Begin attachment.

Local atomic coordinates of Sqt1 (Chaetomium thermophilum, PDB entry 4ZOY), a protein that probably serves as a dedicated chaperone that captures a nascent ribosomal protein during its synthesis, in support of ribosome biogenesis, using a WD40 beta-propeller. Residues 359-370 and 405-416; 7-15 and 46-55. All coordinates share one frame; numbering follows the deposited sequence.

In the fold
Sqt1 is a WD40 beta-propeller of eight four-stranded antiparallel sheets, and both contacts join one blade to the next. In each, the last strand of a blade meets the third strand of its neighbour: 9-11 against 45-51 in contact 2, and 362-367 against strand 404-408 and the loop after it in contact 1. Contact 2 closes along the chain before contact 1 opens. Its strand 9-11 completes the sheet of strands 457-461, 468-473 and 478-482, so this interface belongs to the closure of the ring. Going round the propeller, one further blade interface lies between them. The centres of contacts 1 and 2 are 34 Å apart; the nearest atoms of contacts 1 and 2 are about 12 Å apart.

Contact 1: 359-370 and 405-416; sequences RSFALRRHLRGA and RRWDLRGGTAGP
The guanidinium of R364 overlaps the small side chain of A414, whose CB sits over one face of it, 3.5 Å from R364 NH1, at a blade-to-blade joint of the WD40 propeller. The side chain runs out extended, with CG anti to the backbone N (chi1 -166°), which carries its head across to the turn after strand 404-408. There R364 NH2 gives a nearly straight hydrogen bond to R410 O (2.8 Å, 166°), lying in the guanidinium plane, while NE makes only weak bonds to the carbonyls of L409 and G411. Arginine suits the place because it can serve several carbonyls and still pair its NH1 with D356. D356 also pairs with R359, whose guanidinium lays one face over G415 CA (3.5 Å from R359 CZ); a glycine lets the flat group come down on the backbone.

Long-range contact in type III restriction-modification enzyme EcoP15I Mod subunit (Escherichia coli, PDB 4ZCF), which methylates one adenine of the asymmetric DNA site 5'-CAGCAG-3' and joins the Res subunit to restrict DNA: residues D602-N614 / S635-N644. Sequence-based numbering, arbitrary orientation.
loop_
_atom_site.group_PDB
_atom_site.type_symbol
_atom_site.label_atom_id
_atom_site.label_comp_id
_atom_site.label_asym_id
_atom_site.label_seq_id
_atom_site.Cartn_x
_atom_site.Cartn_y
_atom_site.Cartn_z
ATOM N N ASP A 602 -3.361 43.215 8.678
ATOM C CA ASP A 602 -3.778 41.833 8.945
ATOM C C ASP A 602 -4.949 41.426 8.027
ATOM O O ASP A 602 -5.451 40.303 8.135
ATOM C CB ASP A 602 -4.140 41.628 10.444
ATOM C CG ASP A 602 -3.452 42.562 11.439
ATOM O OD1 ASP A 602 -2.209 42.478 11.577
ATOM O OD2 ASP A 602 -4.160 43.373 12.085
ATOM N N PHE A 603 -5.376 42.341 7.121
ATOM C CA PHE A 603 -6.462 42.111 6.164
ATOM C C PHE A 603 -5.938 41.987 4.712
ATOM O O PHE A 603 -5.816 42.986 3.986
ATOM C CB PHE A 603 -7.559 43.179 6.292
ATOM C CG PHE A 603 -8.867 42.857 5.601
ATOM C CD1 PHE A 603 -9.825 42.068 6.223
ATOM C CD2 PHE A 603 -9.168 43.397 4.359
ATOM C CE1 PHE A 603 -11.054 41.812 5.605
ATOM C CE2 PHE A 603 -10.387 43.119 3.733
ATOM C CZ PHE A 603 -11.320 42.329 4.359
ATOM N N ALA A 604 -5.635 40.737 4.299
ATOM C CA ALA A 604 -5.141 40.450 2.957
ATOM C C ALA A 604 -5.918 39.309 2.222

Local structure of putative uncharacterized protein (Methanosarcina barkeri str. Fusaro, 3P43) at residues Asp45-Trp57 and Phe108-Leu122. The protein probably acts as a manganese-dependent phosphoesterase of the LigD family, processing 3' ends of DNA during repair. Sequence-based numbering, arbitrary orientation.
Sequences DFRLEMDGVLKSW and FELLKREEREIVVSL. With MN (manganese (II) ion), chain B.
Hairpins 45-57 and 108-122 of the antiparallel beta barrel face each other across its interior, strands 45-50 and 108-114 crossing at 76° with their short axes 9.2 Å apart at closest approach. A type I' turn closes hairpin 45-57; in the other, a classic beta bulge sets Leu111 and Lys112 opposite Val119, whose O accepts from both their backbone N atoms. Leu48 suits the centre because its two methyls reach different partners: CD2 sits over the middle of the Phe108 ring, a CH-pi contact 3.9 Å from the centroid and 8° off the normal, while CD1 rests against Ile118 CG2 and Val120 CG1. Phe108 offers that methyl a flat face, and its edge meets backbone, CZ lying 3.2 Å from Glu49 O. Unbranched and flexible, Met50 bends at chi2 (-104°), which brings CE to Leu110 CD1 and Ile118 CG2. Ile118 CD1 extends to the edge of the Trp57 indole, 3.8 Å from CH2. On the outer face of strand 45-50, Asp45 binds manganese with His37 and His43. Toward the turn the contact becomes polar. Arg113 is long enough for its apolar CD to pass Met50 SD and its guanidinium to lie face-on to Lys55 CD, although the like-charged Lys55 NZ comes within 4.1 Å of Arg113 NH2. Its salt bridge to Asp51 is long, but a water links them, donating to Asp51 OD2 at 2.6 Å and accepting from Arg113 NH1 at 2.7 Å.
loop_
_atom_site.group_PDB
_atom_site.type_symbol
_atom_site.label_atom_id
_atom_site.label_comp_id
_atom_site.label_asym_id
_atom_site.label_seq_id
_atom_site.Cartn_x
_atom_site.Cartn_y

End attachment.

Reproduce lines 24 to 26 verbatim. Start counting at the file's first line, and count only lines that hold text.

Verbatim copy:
ATOM O OD2 ASP A 602 -4.160 43.373 12.085
ATOM N N PHE A 603 -5.376 42.341 7.121
ATOM C CA PHE A 603 -6.462 42.111 6.164